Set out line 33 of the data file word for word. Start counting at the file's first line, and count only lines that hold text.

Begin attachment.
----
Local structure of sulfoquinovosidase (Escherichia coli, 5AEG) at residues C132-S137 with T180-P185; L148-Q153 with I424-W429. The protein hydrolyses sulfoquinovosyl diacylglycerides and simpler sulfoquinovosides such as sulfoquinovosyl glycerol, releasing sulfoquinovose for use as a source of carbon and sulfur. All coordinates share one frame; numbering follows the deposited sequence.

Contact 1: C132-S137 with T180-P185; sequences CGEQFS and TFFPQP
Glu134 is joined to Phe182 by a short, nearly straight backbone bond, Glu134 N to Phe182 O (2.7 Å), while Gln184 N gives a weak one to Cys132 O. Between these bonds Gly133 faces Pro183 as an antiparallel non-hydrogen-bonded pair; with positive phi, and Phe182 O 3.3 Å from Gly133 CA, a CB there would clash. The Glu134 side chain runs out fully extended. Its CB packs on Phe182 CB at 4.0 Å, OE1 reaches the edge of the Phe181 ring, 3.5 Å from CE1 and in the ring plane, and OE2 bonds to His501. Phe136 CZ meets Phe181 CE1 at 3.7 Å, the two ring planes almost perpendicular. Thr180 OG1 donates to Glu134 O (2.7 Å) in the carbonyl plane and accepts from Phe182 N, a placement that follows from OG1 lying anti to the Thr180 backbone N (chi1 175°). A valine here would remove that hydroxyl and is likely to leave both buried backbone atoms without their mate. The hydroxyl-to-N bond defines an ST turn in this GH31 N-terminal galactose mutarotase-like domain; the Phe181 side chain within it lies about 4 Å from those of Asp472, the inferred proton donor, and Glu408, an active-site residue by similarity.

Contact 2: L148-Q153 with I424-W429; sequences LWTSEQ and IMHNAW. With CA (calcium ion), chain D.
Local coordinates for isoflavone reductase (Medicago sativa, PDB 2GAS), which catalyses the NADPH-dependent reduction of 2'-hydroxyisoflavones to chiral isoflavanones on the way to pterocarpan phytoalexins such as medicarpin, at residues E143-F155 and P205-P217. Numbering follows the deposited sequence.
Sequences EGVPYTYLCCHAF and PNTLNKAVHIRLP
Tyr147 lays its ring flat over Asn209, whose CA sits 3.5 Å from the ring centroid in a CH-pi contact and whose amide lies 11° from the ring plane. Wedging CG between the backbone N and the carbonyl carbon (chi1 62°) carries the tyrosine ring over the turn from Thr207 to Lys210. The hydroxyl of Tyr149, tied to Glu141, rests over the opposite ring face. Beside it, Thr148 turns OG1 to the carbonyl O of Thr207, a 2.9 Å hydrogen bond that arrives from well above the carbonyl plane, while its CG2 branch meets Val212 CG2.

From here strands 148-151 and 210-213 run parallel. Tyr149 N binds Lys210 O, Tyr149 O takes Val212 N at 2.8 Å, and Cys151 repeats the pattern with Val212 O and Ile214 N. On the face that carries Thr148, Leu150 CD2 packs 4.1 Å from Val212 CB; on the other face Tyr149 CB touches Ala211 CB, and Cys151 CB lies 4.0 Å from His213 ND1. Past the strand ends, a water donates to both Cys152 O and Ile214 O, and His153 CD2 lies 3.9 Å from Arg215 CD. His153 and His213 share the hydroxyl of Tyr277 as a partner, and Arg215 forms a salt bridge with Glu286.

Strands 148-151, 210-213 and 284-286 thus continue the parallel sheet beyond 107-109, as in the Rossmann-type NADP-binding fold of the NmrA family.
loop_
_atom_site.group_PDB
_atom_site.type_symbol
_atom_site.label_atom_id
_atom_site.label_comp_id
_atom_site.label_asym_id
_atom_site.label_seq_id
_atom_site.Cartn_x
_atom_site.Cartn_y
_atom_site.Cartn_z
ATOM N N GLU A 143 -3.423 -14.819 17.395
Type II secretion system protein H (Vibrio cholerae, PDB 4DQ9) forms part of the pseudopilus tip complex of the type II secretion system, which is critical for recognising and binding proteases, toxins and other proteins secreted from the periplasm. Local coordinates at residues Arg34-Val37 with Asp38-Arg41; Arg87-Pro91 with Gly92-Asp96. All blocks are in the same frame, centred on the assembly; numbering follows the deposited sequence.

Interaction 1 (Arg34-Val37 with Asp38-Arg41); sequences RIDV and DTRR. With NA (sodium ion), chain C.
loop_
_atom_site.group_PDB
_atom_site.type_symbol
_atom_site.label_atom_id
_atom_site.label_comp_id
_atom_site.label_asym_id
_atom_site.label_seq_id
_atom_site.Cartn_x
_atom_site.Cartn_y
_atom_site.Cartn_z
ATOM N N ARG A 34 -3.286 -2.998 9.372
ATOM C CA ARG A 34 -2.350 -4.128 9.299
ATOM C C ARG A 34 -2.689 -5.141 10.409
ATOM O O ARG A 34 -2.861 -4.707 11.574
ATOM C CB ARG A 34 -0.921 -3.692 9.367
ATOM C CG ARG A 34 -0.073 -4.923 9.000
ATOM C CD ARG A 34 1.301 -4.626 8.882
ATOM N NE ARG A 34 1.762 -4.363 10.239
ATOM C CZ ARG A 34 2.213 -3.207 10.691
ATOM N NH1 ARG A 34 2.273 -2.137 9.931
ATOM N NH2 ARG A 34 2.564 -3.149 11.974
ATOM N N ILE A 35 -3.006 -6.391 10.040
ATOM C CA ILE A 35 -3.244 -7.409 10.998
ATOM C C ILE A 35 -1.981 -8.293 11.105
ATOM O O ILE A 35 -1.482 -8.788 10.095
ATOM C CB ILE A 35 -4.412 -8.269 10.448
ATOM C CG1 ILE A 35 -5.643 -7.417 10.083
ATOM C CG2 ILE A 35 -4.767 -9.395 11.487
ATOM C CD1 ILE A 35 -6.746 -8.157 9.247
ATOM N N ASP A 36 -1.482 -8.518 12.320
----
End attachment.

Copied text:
ATOM N N ARG A 34 -3.286 -2.998 9.372